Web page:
Die Rote Kapelle, literally translated as The Red Orchestra, was a resistance movement and espionage group that, according to the government of the former GDR, had a major influence on the defeat of Germany during the Second World War, but according to Western historians it was mainly significant as a resistance movement against the Nazis. used to be. However, her information would have been of little value to the Soviet Union, because the Soviets would not have been militarily interested in Western Europe during World War II. The significance of the politically left-oriented movement is still assessed very differently, depending on the political color of the writer. The famous theologian Dietrich Bonhoeffer,   himself an opponent of the Nazis, had great appreciation for the movement. The three main “founders”, or members from the very beginning, were the architect Harro Schulze-Boysen  and the economist Arvid Harnack and his wife Mildred Fish.   The Rote Kapelle played along for quite some time, but when Konstantin Efremov a Soviet GRU intelligence officer, known as a scout in Soviet intelligence parlance, with the rank of captain.Jeffremov, an anti-Semite. was an expert in chemical warfare.and was arrested and severely tortured during the interrogations, he betrayed part of the group. Although this was a small part, thirty men were still arrested and sentenced to death. According to another version, German counterintelligence, the Abwehr, managed to decipher a secret message from the group in 1942, thus discovering the whereabouts of some of its members. A total of 217 members of Die Rote Kapelle were arrested and convicted, 143 were executed (mostly in the Berlin-Plötzensee prison, by hanging from a meat hook) or lost their lives in a concentration camp.

Walther Fellgiebel followed the Primary School in Weinhübel and the Gymnasium in Berlin and Altdöbern and made his final examination in 1937. After the Reichs Labour and Wehr service, he joined the War School in Hanover and shortly before the outbreak of World War II he was promoted to Leutnant of the Artillery. Walther had his own distinguished military career and was involved in the Poland invasion with the 28th Infantry Regiment as an Adjutant. He won the Iron Cross Second Class on 13-07-1940, during the French Campaign as an Oberleutnant. On July 30-07-1941, Fellgiebel received the Iron Cross First Class and the wound badge in Black , for actions on the Russian Front with the 298th Artillery Regiment, as an Adjutant. He would receive the Wound Badge in Silver , for additional wounds, on August 03-08-1943. An artilleryman, Walter Fellgiebel won the Knight’s Cross of the Iron Cross on 07-09-1943 as the battery commander of the 2nd Battery of the 935th Light Army Artillery Detachment. Ten days later, Fellgiebel received the General Assault Badge as an Hauptmann. The younger Fellgiebel was probably unaware of his father’s participation in the assassination plot, but was arrested on 01-08-1944.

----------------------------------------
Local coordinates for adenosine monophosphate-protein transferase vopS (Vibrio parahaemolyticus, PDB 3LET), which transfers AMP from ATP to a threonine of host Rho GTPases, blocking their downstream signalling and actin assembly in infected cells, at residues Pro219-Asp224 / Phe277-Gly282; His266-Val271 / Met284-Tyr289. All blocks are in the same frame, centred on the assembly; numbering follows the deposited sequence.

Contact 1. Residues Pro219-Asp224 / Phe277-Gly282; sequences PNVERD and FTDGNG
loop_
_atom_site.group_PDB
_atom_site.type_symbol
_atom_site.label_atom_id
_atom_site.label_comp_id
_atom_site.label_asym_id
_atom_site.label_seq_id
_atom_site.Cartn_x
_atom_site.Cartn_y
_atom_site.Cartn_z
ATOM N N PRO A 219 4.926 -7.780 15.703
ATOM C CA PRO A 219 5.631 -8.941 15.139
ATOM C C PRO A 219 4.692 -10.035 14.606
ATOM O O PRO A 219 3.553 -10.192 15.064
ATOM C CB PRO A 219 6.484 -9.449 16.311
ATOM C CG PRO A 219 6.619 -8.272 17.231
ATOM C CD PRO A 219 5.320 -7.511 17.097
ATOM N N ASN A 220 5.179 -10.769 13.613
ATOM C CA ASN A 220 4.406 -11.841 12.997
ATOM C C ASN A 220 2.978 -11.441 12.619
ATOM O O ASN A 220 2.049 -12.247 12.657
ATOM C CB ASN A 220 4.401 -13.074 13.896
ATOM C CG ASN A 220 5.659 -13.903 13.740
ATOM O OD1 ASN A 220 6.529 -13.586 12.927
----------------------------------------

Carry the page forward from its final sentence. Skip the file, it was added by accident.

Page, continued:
Death and burial ground of Fellgiebel, Walther Peer.

 Fellgiebel here with Oberst Martin Steglich

   and Generalleutnant Heinz Georg Lemm   was released for lack of evidence, but re-arrested in February 1945. Generalfeldmarschall Ferdinand Schörner

  personally interceded and restored Fellgiebel’s rank to Major and assigned him as commander of Artillerie-Abteilung 935. He thus survived the war. He served as the head of the Association of Knights Cross Recipients  .After the Second World War, the former officer initially worked in agriculture from 1945 to 1948, among other things. as a farm driver and trustee of an estate. From 1948 he worked as an industrial clerk, so he became managing director of a transport company and opened a rental car company. He later rose to the position of department manager at an industrial gas company. He made a career at the German Zündwaren-Monopoly Company (DZMG) from 1950 onwards, first as an assistant to the management, then as a clerk and authorized representative or personnel manager. In 1963 he became a member of the two-person board in Frankfurt am Main. In 1975 Fellgiebel received the Federal Cross of Merit, 1st Class.

Fellgiebel who was married with Rosemarie and had two children retired in Frankfurt am Main, where he died at the age of 83, on 14-10-2001.Walther Fellgiebel is buried with his wife Rosemarie, who died age 79, in 1999 on the Hauptfriedhof, Main cemetery, in Frankfurt am Main.